Airports Council International (ACI) estimates that it may take up to two decades to return to their previous projected state for global air traffic levels.
On August 31, 2020, ACI released its fourth update report on the economic impact that COVID-19 had so far on the global airport business. The outlook seems rather grim
In Q2 2020, passenger count has decreased an average of 90%, while the projected numbers estimate the year will finish with a 60% less than initially projected. Simultaneously, the approximated revenue for 2020 has dropped by $104.5 billion for the airport market.
According to ACI’s most optimistic recovery trajectory, the organization does not expect international traffic to return to Pre-COVID levels before 2023. This is similar to the International Air Traffic Association’s (IATA) estimation that ranges the recovery between late 2023 and 2024.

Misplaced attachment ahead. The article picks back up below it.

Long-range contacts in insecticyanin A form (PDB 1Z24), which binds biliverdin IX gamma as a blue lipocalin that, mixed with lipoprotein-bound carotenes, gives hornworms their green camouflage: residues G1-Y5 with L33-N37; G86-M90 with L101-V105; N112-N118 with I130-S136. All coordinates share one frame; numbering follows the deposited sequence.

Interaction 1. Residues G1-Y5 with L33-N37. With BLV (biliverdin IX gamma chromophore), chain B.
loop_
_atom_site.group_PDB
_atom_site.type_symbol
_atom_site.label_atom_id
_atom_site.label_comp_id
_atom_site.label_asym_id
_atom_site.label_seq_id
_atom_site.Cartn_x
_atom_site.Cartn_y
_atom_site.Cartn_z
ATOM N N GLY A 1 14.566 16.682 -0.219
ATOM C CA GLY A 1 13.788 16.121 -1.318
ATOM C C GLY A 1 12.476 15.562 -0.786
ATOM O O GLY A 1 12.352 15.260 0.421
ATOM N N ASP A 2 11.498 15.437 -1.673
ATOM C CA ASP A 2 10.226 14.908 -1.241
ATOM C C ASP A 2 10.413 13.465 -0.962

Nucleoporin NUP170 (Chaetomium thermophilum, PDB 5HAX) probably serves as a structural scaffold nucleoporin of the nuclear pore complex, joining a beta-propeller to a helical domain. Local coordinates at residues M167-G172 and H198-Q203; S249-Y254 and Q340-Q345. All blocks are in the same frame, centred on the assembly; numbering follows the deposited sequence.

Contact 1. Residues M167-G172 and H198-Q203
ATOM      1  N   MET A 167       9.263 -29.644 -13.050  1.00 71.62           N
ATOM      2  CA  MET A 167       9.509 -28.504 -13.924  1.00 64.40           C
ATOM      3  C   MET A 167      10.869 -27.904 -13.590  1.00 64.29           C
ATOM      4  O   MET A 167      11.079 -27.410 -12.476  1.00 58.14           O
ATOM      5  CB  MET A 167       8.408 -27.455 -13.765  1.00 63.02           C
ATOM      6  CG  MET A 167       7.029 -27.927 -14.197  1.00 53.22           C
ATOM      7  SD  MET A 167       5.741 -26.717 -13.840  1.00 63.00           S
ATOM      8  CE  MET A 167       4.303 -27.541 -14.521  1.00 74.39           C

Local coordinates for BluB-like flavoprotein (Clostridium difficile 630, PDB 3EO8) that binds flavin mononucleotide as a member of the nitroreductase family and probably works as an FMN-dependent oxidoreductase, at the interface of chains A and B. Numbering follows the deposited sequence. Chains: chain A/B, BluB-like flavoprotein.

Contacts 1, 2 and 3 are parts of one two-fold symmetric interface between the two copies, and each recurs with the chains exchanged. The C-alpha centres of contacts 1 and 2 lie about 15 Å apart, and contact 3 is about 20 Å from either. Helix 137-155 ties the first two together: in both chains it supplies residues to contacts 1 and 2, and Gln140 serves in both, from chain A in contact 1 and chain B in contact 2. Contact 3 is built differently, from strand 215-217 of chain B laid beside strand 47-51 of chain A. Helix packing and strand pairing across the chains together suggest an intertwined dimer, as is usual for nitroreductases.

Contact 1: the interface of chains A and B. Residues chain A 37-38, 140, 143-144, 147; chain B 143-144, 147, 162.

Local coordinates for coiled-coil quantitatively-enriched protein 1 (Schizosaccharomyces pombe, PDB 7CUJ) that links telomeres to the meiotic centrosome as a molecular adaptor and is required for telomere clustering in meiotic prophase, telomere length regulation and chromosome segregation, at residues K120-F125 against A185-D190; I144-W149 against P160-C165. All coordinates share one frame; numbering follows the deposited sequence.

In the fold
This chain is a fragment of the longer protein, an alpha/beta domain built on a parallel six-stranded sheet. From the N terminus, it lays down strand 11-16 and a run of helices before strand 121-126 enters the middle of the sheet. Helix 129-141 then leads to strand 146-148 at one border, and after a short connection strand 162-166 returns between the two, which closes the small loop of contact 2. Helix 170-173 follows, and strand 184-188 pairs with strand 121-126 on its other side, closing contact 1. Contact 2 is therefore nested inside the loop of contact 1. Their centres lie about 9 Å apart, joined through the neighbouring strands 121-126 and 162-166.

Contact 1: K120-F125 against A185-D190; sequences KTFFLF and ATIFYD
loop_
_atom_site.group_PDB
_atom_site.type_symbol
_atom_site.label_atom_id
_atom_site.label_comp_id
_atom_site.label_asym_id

However, the ACI says that the industry is undergoing adjustments and expects it to continue to do so.
“Given the mid- to long-term adjustments that will need to be made to many well-established processes, a full recovery to 2019 levels of traffic is likely not going to happen for several years,” the report by ACI reads.
At the same time, the organization believes that markets with strong domestic networks stand a chance to recover earlier, while previously projected passenger volumes may take up to 20 years to restore.
“On the longer run, it is predicted that the global traffic will not return to previously projected levels within the next two decades, pointing to a potential structural change,” ACI goes to say further.